Covid-19 is associated with impaired function of the right side of the heart, a new study of intensive care patients has found. The research, led by experts from NHS Golden Jubilee, aimed to help improve future care and outcomes for those most at risk from Covid-19, by gaining a better understanding of the impact the virus has on the sickest patients who require invasive ventilation. The Covid-RV study was carried out in 10 intensive care units across Scotland and examined 121 critically ill patients who were receiving treatment on ventilators due to the impact of coronavirus on their system. Researchers found that about one in three of the patients in the study showed evidence of abnormalities in the right side of the heart – the area that pumps blood to the lungs.
Covid-19: Vaccine effectiveness wanes more rapidly for cancer patients, study finds
Covid-19 vaccination is effective for cancer patients but protection wanes much more rapidly than in the general population, a large study has found. Vaccine effectiveness is much lower in people with leukaemia or lymphoma, those with a recent cancer diagnosis, and those who have had radiotherapy or systemic anti-cancer treatments within the past year, according to the research published in Lancet Oncology. The authors of the world’s largest real world health system evaluation of covid-19 in cancer patients highlighted the importance of booster programmes, non-pharmacological strategies, and access to antiviral treatment programmes in order to reduce the risk that covid-19 poses to cancer patients. The study, jointly led by the universities of Birmingham, Oxford, and Southampton and the UK Health Security Agency, included 377 194 people with active or recent cancer who had received two doses of a covid-19 vaccine, of whom 43 882 had breakthrough SARS-CoV-2 infections. The control population consisted of 28 010 955 people of whom 5 748 708 had a breakthrough infection.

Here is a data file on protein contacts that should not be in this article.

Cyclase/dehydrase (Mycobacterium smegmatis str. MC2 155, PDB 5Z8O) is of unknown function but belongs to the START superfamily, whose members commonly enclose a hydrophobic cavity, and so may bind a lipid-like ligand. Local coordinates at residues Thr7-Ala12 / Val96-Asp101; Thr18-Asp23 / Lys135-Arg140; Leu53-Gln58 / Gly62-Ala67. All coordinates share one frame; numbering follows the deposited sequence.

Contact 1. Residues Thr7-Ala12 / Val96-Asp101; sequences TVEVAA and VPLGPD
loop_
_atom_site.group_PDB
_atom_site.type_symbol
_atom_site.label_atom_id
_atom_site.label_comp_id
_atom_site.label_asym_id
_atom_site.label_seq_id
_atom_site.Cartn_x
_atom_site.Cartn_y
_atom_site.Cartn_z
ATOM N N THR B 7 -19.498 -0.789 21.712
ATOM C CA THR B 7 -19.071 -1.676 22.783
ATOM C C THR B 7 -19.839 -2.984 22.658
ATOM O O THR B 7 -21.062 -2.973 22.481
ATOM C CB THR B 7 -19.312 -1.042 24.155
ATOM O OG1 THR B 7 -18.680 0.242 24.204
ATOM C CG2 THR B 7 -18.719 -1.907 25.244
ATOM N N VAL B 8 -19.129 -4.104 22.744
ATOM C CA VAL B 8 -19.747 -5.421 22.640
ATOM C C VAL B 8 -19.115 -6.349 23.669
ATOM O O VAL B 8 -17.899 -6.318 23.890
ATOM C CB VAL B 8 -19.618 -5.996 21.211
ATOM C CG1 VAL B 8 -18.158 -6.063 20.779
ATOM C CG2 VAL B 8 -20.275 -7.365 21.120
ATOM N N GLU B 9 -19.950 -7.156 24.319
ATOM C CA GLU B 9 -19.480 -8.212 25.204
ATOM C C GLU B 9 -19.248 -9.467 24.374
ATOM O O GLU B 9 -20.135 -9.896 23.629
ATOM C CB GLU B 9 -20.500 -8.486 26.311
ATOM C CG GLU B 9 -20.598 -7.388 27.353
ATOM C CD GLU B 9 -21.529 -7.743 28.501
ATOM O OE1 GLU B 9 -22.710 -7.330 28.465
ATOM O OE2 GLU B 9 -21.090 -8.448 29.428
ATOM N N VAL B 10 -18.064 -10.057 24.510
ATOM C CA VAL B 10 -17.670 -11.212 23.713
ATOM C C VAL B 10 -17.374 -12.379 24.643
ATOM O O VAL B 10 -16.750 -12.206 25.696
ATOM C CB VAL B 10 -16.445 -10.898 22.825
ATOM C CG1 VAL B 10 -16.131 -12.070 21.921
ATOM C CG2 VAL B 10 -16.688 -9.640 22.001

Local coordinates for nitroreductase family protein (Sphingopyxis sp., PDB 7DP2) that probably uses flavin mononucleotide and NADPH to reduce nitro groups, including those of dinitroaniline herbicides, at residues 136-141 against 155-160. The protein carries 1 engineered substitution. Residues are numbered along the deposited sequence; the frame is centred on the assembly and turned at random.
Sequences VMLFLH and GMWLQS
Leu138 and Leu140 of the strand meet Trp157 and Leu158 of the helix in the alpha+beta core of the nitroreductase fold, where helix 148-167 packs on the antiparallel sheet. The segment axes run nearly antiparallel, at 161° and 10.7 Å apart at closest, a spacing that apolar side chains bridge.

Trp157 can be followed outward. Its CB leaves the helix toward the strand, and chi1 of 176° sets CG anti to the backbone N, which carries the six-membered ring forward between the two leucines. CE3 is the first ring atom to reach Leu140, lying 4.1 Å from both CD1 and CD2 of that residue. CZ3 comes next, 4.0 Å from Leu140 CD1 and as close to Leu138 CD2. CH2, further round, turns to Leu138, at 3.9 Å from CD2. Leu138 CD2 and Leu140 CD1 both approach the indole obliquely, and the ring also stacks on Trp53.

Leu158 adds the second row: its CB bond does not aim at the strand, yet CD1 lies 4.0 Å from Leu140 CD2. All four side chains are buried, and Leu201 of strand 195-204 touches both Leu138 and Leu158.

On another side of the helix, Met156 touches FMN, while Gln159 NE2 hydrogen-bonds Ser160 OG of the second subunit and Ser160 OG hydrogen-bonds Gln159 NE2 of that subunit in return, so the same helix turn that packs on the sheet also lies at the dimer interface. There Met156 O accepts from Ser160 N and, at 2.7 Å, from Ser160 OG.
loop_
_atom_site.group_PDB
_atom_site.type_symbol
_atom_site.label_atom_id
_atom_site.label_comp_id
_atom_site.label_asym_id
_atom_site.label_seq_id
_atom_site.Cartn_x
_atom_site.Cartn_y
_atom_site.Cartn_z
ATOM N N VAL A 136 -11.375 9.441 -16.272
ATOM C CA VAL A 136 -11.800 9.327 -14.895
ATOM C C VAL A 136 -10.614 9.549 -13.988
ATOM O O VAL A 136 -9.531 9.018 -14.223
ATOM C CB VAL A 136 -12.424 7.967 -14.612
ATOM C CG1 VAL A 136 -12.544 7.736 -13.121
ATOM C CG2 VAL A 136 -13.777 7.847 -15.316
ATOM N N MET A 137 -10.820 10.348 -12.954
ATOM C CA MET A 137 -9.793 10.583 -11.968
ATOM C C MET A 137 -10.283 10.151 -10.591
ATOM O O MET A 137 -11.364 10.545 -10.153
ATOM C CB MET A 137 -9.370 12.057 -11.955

Kids' COVID syndrome—MIS-C—less severe in Omicron
COVID-19–related multisystem inflammatory syndrome in children (MIS-C) was milder amid the Omicron variant surge than during the Alpha and Delta waves in Israel, concludes a research letter published late last week in JAMA. Researchers from Rambam Health Care Campus in Haifa conducted prospectively studied all pediatric MIS-C patients at 12 Israeli hospitals during the same 16-week period in the Alpha (Dec 20, 2020, to Apr 10, 2021), Delta (Jul 18 to Nov 13, 2021), and Omicron (Nov 21, 2021, to Mar 12, 2022) pandemic waves. Participating hospitals account for roughly 70% of pediatric intensive care unit (ICU) admissions in Israel.